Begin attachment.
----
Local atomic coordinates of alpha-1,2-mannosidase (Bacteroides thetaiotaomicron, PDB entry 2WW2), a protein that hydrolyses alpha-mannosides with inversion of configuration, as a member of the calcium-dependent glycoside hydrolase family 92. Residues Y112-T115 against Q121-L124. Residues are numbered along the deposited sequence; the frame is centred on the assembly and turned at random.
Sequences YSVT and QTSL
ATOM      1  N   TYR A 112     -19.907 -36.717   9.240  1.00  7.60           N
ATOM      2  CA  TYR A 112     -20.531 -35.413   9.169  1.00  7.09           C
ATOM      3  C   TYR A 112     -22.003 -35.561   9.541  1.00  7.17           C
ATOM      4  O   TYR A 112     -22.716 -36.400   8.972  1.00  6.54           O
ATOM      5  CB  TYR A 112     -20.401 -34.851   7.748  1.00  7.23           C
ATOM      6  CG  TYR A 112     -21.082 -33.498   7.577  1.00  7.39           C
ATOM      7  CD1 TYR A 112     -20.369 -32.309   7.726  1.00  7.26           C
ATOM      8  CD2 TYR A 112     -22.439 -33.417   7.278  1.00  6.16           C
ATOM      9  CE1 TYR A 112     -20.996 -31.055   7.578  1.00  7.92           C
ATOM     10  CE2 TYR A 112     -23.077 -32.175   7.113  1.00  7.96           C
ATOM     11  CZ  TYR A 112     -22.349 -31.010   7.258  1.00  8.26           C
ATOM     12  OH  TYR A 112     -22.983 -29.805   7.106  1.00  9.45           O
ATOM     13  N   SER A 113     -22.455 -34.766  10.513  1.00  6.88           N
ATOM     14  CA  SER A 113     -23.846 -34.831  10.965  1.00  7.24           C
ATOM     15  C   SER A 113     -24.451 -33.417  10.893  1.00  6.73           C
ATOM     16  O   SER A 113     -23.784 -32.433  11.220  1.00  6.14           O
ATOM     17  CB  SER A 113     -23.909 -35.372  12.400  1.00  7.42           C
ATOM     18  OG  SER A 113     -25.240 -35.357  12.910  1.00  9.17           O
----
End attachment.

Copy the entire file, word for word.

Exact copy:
Local atomic coordinates of alpha-1,2-mannosidase (Bacteroides thetaiotaomicron, PDB entry 2WW2), a protein that hydrolyses alpha-mannosides with inversion of configuration, as a member of the calcium-dependent glycoside hydrolase family 92. Residues Y112-T115 against Q121-L124. Residues are numbered along the deposited sequence; the frame is centred on the assembly and turned at random.
Sequences YSVT and QTSL
ATOM      1  N   TYR A 112     -19.907 -36.717   9.240  1.00  7.60           N
ATOM      2  CA  TYR A 112     -20.531 -35.413   9.169  1.00  7.09           C
ATOM      3  C   TYR A 112     -22.003 -35.561   9.541  1.00  7.17           C
ATOM      4  O   TYR A 112     -22.716 -36.400   8.972  1.00  6.54           O
ATOM      5  CB  TYR A 112     -20.401 -34.851   7.748  1.00  7.23           C
ATOM      6  CG  TYR A 112     -21.082 -33.498   7.577  1.00  7.39           C
ATOM      7  CD1 TYR A 112     -20.369 -32.309   7.726  1.00  7.26           C
ATOM      8  CD2 TYR A 112     -22.439 -33.417   7.278  1.00  6.16           C
ATOM      9  CE1 TYR A 112     -20.996 -31.055   7.578  1.00  7.92           C
ATOM     10  CE2 TYR A 112     -23.077 -32.175   7.113  1.00  7.96           C
ATOM     11  CZ  TYR A 112     -22.349 -31.010   7.258  1.00  8.26           C
ATOM     12  OH  TYR A 112     -22.983 -29.805   7.106  1.00  9.45           O
ATOM     13  N   SER A 113     -22.455 -34.766  10.513  1.00  6.88           N
ATOM     14  CA  SER A 113     -23.846 -34.831  10.965  1.00  7.24           C
ATOM     15  C   SER A 113     -24.451 -33.417  10.893  1.00  6.73           C
ATOM     16  O   SER A 113     -23.784 -32.433  11.220  1.00  6.14           O
ATOM     17  CB  SER A 113     -23.909 -35.372  12.400  1.00  7.42           C
ATOM     18  OG  SER A 113     -25.240 -35.357  12.910  1.00  9.17           O